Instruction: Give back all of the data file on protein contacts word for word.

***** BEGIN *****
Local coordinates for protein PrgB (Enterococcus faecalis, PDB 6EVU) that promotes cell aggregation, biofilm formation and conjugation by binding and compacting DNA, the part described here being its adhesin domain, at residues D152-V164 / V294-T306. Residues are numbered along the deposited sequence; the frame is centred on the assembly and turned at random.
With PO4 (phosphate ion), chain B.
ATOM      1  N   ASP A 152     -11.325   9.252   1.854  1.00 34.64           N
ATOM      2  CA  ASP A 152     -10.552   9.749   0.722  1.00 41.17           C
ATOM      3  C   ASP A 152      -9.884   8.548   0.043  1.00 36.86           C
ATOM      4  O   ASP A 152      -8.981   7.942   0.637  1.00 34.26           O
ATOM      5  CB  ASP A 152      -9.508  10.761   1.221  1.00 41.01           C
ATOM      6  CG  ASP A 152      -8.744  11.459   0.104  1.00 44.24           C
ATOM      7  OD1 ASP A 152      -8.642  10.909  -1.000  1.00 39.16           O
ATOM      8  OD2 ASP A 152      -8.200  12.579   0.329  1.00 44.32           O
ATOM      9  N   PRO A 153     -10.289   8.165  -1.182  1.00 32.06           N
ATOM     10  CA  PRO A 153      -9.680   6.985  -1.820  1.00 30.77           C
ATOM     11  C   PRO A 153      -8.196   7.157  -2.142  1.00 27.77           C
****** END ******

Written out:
Local coordinates for protein PrgB (Enterococcus faecalis, PDB 6EVU) that promotes cell aggregation, biofilm formation and conjugation by binding and compacting DNA, the part described here being its adhesin domain, at residues D152-V164 / V294-T306. Residues are numbered along the deposited sequence; the frame is centred on the assembly and turned at random.
With PO4 (phosphate ion), chain B.
ATOM      1  N   ASP A 152     -11.325   9.252   1.854  1.00 34.64           N
ATOM      2  CA  ASP A 152     -10.552   9.749   0.722  1.00 41.17           C
ATOM      3  C   ASP A 152      -9.884   8.548   0.043  1.00 36.86           C
ATOM      4  O   ASP A 152      -8.981   7.942   0.637  1.00 34.26           O
ATOM      5  CB  ASP A 152      -9.508  10.761   1.221  1.00 41.01           C
ATOM      6  CG  ASP A 152      -8.744  11.459   0.104  1.00 44.24           C
ATOM      7  OD1 ASP A 152      -8.642  10.909  -1.000  1.00 39.16           O
ATOM      8  OD2 ASP A 152      -8.200  12.579   0.329  1.00 44.32           O
ATOM      9  N   PRO A 153     -10.289   8.165  -1.182  1.00 32.06           N
ATOM     10  CA  PRO A 153      -9.680   6.985  -1.820  1.00 30.77           C
ATOM     11  C   PRO A 153      -8.196   7.157  -2.142  1.00 27.77           C